- We therefore found it beneficial to append view-dependent text to the provided input text based on the location of the randomly sampled camera. (p. 7). For classifier-free guidance, we set ω = 100, finding that higher guidance weights give improved sample quality. This is much larger than image sampling methods, and is likely required due to the mode-seeking nature of our objective which results in oversmoothing at small guidance weights (see Appendix Table. 9). Given the rendered image and sampled timestep t, we sample noise and compute the gradient of the NeRF parameters according to Eqn. 3. (p. 7)

# Experiment Result

# Limitations

Though DreamFusion produces compelling results and outperforms prior work on this task, it still has several limitations. SDS is not a perfect loss function when applied to image sampling, and often produces oversaturated and oversmoothed results relative to ancestral sampling. While dynamic thresholding (Saharia et al., 2022) partially ameliorates this issue when applying SDS to images, it did not resolve this issue in a NeRF context. Additionally, 2D image samples produced using SDS tend to lack diversity compared to ancestral sampling, and our 3D results exhibit few differences across random seeds. This may be fundamental to our use of reverse KL divergence, which has been previously noted to have mode-seeking properties in the context of variational inference and probability density distillation. (p. 9)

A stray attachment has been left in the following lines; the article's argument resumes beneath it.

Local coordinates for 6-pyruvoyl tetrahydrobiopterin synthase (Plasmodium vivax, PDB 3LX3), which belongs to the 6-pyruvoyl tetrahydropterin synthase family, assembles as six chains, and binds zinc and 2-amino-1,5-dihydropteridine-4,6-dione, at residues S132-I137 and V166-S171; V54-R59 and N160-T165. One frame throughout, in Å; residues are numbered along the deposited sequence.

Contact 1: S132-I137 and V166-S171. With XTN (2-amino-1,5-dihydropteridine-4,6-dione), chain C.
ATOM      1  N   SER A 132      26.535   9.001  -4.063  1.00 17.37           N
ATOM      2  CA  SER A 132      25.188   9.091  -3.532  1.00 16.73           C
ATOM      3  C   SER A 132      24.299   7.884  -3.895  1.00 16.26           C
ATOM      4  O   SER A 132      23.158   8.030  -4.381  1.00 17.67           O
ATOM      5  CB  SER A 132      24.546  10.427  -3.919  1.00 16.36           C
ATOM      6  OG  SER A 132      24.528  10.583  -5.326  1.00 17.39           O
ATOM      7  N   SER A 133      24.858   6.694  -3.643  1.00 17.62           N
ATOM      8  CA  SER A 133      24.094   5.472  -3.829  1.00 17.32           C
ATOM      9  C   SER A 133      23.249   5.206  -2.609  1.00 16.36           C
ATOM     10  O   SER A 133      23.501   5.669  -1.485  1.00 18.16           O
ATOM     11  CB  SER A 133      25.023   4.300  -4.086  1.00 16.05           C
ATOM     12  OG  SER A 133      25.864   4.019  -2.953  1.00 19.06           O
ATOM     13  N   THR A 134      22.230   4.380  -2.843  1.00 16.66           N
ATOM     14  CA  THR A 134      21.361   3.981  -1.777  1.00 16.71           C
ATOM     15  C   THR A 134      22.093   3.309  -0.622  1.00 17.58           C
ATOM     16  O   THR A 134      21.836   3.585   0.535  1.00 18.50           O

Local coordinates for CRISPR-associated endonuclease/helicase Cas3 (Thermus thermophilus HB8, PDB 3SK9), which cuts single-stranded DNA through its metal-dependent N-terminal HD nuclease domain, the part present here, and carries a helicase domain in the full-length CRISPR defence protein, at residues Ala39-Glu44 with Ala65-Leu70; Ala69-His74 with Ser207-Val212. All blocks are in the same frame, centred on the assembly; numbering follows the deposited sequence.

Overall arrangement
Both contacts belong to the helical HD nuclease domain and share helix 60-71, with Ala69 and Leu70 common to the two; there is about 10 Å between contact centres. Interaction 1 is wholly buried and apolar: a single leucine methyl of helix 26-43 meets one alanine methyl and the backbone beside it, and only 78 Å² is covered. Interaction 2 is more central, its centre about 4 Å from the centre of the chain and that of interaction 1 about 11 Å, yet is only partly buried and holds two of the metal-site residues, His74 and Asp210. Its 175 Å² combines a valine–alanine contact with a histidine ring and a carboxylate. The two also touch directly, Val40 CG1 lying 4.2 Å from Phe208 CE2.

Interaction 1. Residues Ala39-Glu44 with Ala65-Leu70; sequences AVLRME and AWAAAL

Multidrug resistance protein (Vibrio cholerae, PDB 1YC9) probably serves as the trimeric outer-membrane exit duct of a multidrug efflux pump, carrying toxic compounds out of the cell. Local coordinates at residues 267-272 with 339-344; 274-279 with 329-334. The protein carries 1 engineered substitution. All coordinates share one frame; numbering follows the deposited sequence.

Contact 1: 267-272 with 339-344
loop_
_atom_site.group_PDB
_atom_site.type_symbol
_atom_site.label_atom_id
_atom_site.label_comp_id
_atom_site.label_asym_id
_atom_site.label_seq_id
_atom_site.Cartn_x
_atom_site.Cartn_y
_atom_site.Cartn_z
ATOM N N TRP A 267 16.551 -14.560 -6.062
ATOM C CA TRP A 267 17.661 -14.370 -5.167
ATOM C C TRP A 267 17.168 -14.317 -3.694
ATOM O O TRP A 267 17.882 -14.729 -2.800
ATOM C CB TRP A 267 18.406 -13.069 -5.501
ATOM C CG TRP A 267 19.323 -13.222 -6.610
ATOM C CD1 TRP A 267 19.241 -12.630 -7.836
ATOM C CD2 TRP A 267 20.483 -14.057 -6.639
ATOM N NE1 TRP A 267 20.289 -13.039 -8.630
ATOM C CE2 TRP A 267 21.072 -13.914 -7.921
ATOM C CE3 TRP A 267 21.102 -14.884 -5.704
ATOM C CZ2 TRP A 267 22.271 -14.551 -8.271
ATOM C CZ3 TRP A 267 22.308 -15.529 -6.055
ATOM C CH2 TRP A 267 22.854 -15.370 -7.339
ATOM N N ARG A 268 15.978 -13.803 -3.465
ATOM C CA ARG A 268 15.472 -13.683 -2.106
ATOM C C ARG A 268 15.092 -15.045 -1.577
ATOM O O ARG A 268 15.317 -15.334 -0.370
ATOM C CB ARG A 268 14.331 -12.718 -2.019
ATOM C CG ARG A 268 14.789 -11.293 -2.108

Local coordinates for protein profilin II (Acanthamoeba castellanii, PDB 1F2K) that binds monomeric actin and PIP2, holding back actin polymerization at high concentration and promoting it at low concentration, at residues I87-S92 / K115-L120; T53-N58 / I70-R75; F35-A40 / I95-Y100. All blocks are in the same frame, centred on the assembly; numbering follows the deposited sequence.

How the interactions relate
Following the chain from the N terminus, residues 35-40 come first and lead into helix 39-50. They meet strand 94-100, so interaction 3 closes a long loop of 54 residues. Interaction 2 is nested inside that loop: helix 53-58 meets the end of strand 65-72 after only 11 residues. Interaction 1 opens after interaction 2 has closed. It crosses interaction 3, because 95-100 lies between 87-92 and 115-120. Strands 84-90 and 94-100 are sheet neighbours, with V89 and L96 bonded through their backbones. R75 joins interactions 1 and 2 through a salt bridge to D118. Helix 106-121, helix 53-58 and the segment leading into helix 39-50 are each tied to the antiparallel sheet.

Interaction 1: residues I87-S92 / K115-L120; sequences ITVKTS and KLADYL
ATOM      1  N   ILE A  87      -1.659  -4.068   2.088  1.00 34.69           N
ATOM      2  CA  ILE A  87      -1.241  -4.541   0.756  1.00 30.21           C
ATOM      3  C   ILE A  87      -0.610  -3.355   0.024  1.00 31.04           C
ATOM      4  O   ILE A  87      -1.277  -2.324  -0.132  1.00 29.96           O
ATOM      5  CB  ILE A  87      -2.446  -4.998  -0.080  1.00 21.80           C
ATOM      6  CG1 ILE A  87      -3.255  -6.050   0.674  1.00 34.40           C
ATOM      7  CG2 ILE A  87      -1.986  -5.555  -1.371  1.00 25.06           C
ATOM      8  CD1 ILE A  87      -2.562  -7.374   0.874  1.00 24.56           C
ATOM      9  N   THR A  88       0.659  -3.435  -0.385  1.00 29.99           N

DreamFusion uses the 64 × 64 Imagen model, and as such our 3D synthesized models tend to lackﬁne details. Using a higher-resolution diffusion model and a bigger NeRF would presumably address this, but synthesis would become impractically slow. Hopefully improvements in the efﬁciency of diffusion and neural rendering will enable tractable 3D synthesis at high resolution in the future. (p. 9)